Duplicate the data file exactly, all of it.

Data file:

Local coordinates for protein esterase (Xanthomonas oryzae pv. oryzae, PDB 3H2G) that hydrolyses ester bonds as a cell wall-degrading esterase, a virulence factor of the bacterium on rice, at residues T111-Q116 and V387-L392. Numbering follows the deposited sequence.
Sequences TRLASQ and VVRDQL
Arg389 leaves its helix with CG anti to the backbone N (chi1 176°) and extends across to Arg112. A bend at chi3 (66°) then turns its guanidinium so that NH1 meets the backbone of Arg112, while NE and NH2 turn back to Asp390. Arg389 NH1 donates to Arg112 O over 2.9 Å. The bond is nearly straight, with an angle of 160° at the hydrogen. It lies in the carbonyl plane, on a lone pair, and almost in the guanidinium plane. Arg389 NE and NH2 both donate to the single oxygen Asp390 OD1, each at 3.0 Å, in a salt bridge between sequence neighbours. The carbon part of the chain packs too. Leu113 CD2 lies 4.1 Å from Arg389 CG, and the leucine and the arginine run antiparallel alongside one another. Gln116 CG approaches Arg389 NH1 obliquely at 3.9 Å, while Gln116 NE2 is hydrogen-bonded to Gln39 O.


Local coordinates for protein esterase (Xanthomonas oryzae pv. oryzae, PDB 3H2G) that hydrolyses ester bonds as a cell wall-degrading esterase, a virulence factor of the bacterium on rice, at residues T111-Q116 and V387-L392. Numbering follows the deposited sequence.
Sequences TRLASQ and VVRDQL
Arg389 leaves its helix with CG anti to the backbone N (chi1 176°) and extends across to Arg112. A bend at chi3 (66°) then turns its guanidinium so that NH1 meets the backbone of Arg112, while NE and NH2 turn back to Asp390. Arg389 NH1 donates to Arg112 O over 2.9 Å. The bond is nearly straight, with an angle of 160° at the hydrogen. It lies in the carbonyl plane, on a lone pair, and almost in the guanidinium plane. Arg389 NE and NH2 both donate to the single oxygen Asp390 OD1, each at 3.0 Å, in a salt bridge between sequence neighbours. The carbon part of the chain packs too. Leu113 CD2 lies 4.1 Å from Arg389 CG, and the leucine and the arginine run antiparallel alongside one another. Gln116 CG approaches Arg389 NH1 obliquely at 3.9 Å, while Gln116 NE2 is hydrogen-bonded to Gln39 O.